I’ve heard writer-parents say having a baby is equivalent to losing two books’ worth of time. And time is worth money: Full-time writing is a privilege that few can afford, with most writers stealing scraps of time between day jobs.
Optimizing the effort involved with writing is no small thing, either. The process requires an unparalleled level of focus, and for many it ushers in feelings of inadequacy and self-doubt. We take writing failures personally because we see writing as thought, so failing to express ourselves well in writing can sting more than other forms of expression. As a result, many end up terrified of the blank page, and AI becomes a tempting corrective.
Automation promises to accelerate time-consuming tasks and make us more productive. But when it comes to writing, do we need more productivity? If chatbots become widely adopted, who’s going to read all that text?
Anyone who’s published knows that readership is a rare gift. Reading is work — valuable work — but like writing, it requires exertion and takes time away from other tasks. Many of us already feel saturated with content; we consume so much information through screens that our daily attention spans feel fragile and limited. There’s a certain respect we hold for writers who are careful not to publish too much, who honor their readers enough to self-censor and share only what’s really worth our attention.
And what will become of our own writing after reading so much AI-authored prose? Will we begin to write more like ChatGPT in a linguistic mise en abyme? Will we lose the sense that reading and writing offer a solution to loneliness, the chance to connect deeply with another human’s inner world, given the growing uncertainty about whether a human is even present behind a given text?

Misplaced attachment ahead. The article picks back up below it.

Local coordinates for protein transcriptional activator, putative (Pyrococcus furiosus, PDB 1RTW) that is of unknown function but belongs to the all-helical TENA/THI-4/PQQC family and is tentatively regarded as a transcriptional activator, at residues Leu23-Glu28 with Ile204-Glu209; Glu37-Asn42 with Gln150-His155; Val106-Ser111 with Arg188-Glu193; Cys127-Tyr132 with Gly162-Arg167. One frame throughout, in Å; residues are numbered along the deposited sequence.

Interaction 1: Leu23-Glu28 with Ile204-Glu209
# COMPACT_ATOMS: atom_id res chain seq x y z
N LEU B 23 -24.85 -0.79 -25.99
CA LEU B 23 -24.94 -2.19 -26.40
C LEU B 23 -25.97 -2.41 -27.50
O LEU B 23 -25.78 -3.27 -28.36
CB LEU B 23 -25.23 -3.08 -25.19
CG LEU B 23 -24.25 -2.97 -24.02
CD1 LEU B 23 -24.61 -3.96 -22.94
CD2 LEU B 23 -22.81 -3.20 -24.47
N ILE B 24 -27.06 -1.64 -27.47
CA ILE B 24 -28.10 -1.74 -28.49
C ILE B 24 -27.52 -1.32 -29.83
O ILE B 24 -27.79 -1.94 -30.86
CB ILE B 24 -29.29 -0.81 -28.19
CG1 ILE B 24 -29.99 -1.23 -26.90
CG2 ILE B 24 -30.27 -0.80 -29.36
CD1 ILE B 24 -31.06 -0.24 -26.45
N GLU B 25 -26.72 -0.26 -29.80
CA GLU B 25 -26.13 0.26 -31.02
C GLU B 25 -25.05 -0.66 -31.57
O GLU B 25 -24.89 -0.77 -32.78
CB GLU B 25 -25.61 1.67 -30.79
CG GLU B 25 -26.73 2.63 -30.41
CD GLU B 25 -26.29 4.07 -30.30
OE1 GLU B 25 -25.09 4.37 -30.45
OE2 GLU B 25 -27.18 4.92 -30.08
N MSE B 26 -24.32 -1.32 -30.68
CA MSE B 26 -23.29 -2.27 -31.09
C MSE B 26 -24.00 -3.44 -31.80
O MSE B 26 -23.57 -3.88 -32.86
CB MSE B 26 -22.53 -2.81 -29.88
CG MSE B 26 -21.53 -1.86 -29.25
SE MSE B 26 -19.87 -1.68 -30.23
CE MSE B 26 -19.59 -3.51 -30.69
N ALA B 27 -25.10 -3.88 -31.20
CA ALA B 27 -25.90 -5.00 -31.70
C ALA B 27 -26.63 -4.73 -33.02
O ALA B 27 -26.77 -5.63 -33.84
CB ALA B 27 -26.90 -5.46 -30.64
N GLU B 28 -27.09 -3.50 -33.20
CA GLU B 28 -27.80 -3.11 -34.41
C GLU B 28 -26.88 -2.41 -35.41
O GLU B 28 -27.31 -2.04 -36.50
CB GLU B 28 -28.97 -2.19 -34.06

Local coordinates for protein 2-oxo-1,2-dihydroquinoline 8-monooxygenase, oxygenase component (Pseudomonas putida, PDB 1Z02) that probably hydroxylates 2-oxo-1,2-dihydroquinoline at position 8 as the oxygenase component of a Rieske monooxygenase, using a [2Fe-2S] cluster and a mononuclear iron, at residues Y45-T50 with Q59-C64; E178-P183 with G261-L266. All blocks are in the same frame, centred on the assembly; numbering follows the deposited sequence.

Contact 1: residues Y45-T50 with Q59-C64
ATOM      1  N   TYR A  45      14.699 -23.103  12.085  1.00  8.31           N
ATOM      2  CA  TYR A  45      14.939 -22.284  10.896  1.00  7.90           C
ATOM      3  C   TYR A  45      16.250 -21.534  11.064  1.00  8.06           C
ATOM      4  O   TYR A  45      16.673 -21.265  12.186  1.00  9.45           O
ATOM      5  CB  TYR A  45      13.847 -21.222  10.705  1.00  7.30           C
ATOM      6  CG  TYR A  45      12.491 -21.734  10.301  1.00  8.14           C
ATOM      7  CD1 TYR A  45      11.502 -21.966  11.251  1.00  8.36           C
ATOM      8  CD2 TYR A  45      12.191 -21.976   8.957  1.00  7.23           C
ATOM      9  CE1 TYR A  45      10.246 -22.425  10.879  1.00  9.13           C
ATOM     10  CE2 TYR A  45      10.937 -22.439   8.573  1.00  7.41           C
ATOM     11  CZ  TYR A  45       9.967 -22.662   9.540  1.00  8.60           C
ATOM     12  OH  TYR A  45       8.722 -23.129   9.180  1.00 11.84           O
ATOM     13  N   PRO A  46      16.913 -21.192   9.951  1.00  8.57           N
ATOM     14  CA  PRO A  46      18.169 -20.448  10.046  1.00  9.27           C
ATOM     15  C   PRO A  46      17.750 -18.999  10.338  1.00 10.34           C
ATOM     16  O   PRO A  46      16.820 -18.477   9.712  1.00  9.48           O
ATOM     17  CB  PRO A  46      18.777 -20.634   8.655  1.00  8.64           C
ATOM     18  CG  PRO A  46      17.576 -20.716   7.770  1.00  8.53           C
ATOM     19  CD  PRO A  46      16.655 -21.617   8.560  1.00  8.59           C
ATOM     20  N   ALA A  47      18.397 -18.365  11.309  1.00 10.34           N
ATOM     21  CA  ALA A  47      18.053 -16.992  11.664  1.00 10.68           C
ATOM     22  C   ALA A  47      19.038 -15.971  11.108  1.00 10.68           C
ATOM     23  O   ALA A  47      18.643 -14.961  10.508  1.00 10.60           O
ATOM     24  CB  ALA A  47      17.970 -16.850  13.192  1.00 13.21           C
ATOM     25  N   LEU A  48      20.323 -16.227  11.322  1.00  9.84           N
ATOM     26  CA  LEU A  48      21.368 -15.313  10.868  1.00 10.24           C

Perhaps something meaningful is lost when we use AI to reduce the time and effort spent writing. Writing well takes practice, and I see the most significant progression in students who spend the most time writing, reworking draft after draft. To “essay” is to try — perhaps good writing is about trying, about process as much as outcome.
If AI becomes commonplace, perhaps we will wind up most admiring those writers who proclaim to do the hard work of generating their own prose from scratch, slowly and painfully. Like organic produce or designer handbags, perhaps human-authored text will someday carry labels certifying its authenticity. Or maybe our preference for the real over the artificial will simply fade as differentiating between the two becomes increasingly difficult.